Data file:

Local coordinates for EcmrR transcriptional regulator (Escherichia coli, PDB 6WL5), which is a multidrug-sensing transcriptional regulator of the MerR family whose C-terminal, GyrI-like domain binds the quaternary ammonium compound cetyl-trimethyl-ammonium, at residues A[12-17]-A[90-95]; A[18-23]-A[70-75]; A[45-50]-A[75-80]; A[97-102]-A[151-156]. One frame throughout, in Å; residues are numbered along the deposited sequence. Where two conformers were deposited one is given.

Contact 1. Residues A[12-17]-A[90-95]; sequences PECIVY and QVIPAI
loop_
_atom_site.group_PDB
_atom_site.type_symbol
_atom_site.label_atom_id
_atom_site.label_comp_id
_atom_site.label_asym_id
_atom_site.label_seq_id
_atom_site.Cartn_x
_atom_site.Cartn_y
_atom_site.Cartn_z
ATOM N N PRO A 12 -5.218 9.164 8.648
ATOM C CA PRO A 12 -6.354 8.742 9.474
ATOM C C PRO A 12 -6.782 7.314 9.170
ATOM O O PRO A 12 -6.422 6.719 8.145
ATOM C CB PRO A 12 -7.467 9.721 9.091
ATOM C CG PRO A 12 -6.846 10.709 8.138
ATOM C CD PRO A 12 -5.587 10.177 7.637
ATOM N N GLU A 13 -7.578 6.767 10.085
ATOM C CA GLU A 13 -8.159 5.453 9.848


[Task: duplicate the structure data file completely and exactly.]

Local coordinates for EcmrR transcriptional regulator (Escherichia coli, PDB 6WL5), which is a multidrug-sensing transcriptional regulator of the MerR family whose C-terminal, GyrI-like domain binds the quaternary ammonium compound cetyl-trimethyl-ammonium, at residues A[12-17]-A[90-95]; A[18-23]-A[70-75]; A[45-50]-A[75-80]; A[97-102]-A[151-156]. One frame throughout, in Å; residues are numbered along the deposited sequence. Where two conformers were deposited one is given.

Contact 1. Residues A[12-17]-A[90-95]; sequences PECIVY and QVIPAI
loop_
_atom_site.group_PDB
_atom_site.type_symbol
_atom_site.label_atom_id
_atom_site.label_comp_id
_atom_site.label_asym_id
_atom_site.label_seq_id
_atom_site.Cartn_x
_atom_site.Cartn_y
_atom_site.Cartn_z
ATOM N N PRO A 12 -5.218 9.164 8.648
ATOM C CA PRO A 12 -6.354 8.742 9.474
ATOM C C PRO A 12 -6.782 7.314 9.170
ATOM O O PRO A 12 -6.422 6.719 8.145
ATOM C CB PRO A 12 -7.467 9.721 9.091
ATOM C CG PRO A 12 -6.846 10.709 8.138
ATOM C CD PRO A 12 -5.587 10.177 7.637
ATOM N N GLU A 13 -7.578 6.767 10.085
ATOM C CA GLU A 13 -8.159 5.453 9.848